“One of Stone’s goals in critiquing previous representations of transsexualism was to encourage new forms of self-expression capable of revealing the deep and powerful ways we all construct a sense of self in reference to our particular form of embodiment” -Susan Stryker and Stephen Whittle
Sandy Stone’s essay, The Empire Strikes Back: A Posttranssexual Manifesto, functions as an exceptionally effective rebuttal to Janice Raymond’s The Transsexual Empire in that, rather than attempt to disavow Raymond’s arguments on her own terms (which we’ve discussed in class as being inescapably problematic), Stone lays out a new framework for future theory, thought, and commentary on studies pertaining to, about, and by trans* individuals.
I find manifestos to be unusually complex. By definition, manifestos speak on the intentions and politics of a specific group of individuals and are written by one or a sum of those individuals themselves. They’re inherently exclusive by nature. In its disruption and reimagining of trans* norms, Stone’s Manifesto, however, allows not only for broader definitions and variations of trans* embodiment, but is laden with theory applicable to ample forms of gender defiance and of personalized sex/gender/sexuality configurations.
In her Manifesto, Stone first lays a framework for reconfiguration, stating, “[i]n the case of the transsexual, the varieties of performative gender, seen against a culturally intelligible gendered body which is itself a medically constituted textual violence, generate new and unpredictable dissonances which implicate entire spectra of desire” (Stone, 231). In other words, the spectrum of dissonances and disruptions trans* people create in their embodiments has the potential to produce new discourses regarding what it means to be trans*.
This theoretical framework of Stone’s drew my thoughts away from her incomparably concise Manifesto and unto a movement of sorts, contemporaneously permeating social media outlets YouTube and Tumblr among others. “Trans* Enough,” combats the believed abstractions that all trans* individuals feel as thought they were born in “the wrong body,” that they wish to transition completely (top surgery, bottom surgery, hormone therapy etc…), and that there is a specific way to be trans* as dictated by not only popular culture and medicine, but the trans* community itself. These ideals coincide with Stone’s demand for “a deeper analytical language for transsexual theory,” one with “ambiguities and polyvocalities” ( Stone, 231). Stone’s voice seems to be infused into the Tumblr posts and YouTube videos that proudly claim trans* identity as something that does not necessarily need to be “readable” or easily defined.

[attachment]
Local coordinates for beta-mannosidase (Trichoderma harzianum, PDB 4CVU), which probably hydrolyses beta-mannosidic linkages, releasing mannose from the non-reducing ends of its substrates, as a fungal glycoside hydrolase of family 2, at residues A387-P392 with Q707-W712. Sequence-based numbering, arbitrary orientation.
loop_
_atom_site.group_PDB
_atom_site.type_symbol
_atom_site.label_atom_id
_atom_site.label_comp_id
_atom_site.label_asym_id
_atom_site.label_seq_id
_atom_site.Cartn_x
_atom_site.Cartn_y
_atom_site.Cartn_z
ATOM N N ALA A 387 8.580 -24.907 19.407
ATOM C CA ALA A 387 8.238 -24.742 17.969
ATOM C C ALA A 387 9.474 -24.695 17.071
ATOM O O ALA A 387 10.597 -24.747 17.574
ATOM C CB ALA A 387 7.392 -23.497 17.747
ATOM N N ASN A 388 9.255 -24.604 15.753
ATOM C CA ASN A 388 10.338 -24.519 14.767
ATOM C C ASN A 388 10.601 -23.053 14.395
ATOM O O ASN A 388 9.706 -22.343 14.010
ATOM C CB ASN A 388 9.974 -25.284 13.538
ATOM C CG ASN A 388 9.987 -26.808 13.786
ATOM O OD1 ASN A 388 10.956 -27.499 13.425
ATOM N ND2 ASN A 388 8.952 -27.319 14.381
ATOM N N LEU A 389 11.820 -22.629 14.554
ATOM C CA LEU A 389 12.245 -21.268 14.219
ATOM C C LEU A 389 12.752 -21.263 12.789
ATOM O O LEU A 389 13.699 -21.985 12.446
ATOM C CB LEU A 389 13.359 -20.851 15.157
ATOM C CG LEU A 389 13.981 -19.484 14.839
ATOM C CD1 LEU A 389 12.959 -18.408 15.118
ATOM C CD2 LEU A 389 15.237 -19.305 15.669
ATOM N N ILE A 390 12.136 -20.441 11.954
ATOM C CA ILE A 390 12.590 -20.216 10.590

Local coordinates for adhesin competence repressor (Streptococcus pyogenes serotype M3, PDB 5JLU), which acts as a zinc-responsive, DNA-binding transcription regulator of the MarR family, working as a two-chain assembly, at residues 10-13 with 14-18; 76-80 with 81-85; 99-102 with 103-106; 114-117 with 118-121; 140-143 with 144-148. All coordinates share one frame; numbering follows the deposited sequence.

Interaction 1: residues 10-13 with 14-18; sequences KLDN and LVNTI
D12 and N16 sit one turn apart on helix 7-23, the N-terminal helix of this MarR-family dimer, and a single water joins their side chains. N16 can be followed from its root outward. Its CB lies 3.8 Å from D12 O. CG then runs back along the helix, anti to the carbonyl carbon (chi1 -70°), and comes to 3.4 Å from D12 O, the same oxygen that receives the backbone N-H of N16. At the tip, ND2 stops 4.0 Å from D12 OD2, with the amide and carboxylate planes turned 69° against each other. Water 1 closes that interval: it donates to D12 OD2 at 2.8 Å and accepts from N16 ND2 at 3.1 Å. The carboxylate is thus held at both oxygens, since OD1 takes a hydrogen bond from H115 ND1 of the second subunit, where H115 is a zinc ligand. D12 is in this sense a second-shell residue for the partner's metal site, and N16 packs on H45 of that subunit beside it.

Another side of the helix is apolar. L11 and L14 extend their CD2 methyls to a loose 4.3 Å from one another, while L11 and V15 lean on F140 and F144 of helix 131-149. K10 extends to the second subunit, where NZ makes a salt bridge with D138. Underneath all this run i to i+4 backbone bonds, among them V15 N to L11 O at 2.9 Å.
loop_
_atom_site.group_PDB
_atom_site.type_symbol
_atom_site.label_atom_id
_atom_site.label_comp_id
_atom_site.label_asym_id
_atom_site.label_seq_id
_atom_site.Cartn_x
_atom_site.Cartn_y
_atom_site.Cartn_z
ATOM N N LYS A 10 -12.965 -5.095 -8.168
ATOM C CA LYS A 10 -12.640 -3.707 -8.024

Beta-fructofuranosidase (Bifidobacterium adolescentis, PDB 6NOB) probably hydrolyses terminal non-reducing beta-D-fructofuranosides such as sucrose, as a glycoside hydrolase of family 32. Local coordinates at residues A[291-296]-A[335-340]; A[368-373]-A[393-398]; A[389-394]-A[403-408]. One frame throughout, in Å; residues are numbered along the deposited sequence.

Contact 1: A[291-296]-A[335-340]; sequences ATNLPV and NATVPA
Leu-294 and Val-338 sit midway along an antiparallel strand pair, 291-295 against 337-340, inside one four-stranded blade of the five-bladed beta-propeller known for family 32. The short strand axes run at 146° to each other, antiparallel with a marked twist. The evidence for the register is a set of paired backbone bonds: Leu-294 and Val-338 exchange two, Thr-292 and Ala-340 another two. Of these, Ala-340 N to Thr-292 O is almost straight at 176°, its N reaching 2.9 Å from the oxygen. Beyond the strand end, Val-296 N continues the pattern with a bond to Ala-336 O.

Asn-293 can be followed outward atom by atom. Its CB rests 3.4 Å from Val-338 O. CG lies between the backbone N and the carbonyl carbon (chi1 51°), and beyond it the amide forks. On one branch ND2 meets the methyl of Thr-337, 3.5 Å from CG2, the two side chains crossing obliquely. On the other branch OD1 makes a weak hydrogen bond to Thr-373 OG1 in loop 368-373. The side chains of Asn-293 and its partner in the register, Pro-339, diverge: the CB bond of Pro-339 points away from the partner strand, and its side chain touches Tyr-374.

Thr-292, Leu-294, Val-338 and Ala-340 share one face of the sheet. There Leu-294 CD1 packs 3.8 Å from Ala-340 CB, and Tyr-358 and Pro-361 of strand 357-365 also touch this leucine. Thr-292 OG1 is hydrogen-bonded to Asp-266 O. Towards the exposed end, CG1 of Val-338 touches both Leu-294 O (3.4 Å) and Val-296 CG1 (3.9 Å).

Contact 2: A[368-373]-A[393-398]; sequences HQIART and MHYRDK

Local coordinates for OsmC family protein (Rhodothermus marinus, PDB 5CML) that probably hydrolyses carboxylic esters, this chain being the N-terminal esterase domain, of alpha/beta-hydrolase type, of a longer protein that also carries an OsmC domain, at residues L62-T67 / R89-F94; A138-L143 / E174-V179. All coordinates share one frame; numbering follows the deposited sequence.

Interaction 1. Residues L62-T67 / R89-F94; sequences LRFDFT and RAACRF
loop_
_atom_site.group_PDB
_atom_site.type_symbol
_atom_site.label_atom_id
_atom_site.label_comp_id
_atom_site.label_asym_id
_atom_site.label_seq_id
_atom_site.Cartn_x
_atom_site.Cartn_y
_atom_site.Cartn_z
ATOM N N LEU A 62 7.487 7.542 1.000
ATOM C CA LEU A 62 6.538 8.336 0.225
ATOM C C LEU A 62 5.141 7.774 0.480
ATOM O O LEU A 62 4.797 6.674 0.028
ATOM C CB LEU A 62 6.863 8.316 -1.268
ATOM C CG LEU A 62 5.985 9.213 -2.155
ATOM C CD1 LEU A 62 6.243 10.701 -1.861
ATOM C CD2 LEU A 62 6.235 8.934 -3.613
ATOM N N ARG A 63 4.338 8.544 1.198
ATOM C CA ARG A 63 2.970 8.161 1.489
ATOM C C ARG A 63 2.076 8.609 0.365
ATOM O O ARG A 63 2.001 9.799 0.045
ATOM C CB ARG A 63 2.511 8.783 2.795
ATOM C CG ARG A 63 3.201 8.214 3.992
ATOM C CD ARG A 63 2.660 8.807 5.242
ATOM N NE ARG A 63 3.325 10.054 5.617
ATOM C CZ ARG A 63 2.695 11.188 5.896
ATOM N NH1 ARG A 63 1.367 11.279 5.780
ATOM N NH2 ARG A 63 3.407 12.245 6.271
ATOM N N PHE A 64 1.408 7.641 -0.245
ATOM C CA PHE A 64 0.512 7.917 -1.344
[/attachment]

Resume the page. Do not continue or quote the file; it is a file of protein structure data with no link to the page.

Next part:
As someone who does not identify as trans*, I still feel completely drawn to Stone’s theories of “ambiguities and polyvocalities,” as well as her stance on “passing” as denying mixture and variation (Stone, 231). With so many outlets (political, cultural and otherwise), dictating what it means to iterate identity (gay, straight, trans*, queer, cis) the “right way,” embracing “mixing” and blurring as a sort of rebellion seems to be (for me, anyway) the more revolutionary thing to do. While Stone’s Manifesto speaks to and of trans* people first and foremost, I find it speaks to all individuals who embrace variation and non-normative representations of identity.